Another account of devastation was recorded two years later in 1621 by a party of Pilgrims who were out exploring about 15 miles from Plymouth. They found many abandoned villages and overgrown Native cornfields. One of them wrote, “Thousands of men have lived there, which died in a great plague not long since.”
Near the site that became Boston, a man named Thomas Morton wrote that so many Natives had died, and died so suddenly, that many bodies were left unburied. As a result, the surrounding woods were filled with, “[So many bones and skulls] that as I traveled in that Forrest, … it seemed to me a newfound Golgotha.” Golgotha, of course, was the place referred to in the Bible where Jesus was crucified. It meant “place of the skull.”
To put all this in perspective, back in 1605 (eleven years before the start of the Great Epidemic), French explorer Samuel D. Champlain explored southern New England looking for potential sites to establish a French colony. He rejected the region because the native population was so numerous and frequently hostile. But just 15 years later in 1620, when a group of English religious dissenters that we know as the Pilgrims landed in the same region, they found a much-reduced Indian population and many abandoned Indian settlements and farms.
There was another impact of Great Epidemic beyond sharply reducing the Native population: it left the surviving Wampanoags terrified of Europeans and of their God whom they presumed had sent the epidemic top wipe them out. This fear is significant because during the first winter of 1620-1621, fully half the Pilgrims died malnutrition, exhaustion, and exposure. The remaining Wampanoags, even after the Great Epidemic, still greatly outnumbered the English. They could easily have wiped out the settlement and made Plymouth one of the “lost colonies” like Roanoke Island.
And yet–no attack came because the Wampanoags apparently feared the wrath of the white man’s God. One visitor to Plymouth in 1621, a man named Robert Cushman, observed that the Great Epidemic seemed to sap the Indians of courage. “[T]heir countenance is dejected,” he wrote, “and they seem as a people affrighted” even though they “might in one hour have made a dispatch of us, yet such a fear was upon them, … that they never offered us the least injury in word or deed.”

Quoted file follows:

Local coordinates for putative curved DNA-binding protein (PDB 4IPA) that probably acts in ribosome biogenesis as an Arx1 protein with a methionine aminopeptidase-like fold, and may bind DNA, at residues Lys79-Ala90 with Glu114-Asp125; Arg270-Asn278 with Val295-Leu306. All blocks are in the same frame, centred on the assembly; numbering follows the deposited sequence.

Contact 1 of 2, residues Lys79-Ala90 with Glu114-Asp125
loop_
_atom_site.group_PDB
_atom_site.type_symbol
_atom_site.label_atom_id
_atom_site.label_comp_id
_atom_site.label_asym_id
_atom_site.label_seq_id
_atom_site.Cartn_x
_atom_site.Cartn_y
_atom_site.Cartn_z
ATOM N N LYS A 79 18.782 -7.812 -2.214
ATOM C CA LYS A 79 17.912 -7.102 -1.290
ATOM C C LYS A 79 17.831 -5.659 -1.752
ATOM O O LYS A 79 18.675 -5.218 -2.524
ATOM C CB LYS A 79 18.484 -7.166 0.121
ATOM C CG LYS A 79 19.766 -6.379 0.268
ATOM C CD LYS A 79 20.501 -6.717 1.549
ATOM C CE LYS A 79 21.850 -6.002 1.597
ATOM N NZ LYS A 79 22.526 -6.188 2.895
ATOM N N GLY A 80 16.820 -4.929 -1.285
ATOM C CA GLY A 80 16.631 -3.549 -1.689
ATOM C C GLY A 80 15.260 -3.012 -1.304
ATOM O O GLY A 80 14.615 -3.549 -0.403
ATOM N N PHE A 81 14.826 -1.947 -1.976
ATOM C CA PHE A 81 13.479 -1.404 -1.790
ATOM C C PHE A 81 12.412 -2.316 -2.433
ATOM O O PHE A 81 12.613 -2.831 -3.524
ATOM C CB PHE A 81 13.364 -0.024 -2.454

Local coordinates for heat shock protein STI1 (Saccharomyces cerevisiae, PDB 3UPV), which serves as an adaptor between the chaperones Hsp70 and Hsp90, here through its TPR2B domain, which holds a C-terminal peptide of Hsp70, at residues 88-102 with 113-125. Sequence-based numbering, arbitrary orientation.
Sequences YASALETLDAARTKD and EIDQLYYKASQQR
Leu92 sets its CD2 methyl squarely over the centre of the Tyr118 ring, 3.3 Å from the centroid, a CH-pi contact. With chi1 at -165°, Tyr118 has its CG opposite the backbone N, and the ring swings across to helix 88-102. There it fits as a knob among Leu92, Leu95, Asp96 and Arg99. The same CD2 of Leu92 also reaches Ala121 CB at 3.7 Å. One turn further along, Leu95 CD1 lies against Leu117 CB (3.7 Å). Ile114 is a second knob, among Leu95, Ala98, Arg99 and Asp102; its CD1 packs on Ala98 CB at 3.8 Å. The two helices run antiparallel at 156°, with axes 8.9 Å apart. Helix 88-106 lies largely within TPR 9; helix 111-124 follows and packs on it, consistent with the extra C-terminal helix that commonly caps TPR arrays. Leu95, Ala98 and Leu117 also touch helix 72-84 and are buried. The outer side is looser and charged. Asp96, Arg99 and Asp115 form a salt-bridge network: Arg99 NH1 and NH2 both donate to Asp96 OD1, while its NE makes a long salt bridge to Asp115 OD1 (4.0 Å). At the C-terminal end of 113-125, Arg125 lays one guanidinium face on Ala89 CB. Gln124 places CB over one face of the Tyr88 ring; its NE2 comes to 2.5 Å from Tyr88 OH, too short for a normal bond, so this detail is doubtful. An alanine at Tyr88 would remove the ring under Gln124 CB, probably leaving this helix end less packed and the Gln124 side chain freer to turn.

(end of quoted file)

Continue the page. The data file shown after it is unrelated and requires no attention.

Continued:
It was this fear of the Pilgrims, plus additional concerns about the threat posed by the powerful Narragansett Indians to the south, that prompted the Wampanoag leader Massasoit to make peace and establish an alliance with the Pilgrims in the spring of 1621. That spring and summer the Wampanoags taught the Pilgrims what to plant and how to hunt certain wildlife and fish. And that’s why they were invited to the first Thanksgiving in the Fall of 1621.
All this ads up to a considerably more complicated version of the first Thanksgiving story than we’re used to. Had there been no Great Epidemic, it seems likely that the Pilgrims, had they survived and managed to have anything to be thankful for, would have celebrated the first Thanksgiving among themselves.
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Sources and Further Reading:
S. F. Cook, “The Significance of Disease in the Extinction of the New England Indians,” Human Biology (1973) 45: 485–508.
John S. Marr and John T. Cathey, “New Hypothesis for Cause of Epidemic among Native Americans, New England, 1616–1619” Emerging Infectious Disease (Feb 2000) http://wwwnc.cdc.gov/eid/article/16/2/09-0276.htm
William Cronon, Changes in the Land: Indians, Colonists and the Ecology of New England (New York: Hill & Wang; 1983).
Donald R. Hopkins, The Greatest Killer: Smallpox in History (University of Chicago Press, 2002).
Charles C. Mann, 1491: New Revelations of the Americas Before Columbus (Knopf, 2005)
Charles C. Mann, 1493: Uncovering the New World Columbus Created (Knopf, 2011)
George Rosen, “Epidemics in Colonial America,” American Journal of Public Health and the Nations Health 44.2 (February 1954)
Michael Willrich, Pox: An American History (Penguin, 2011)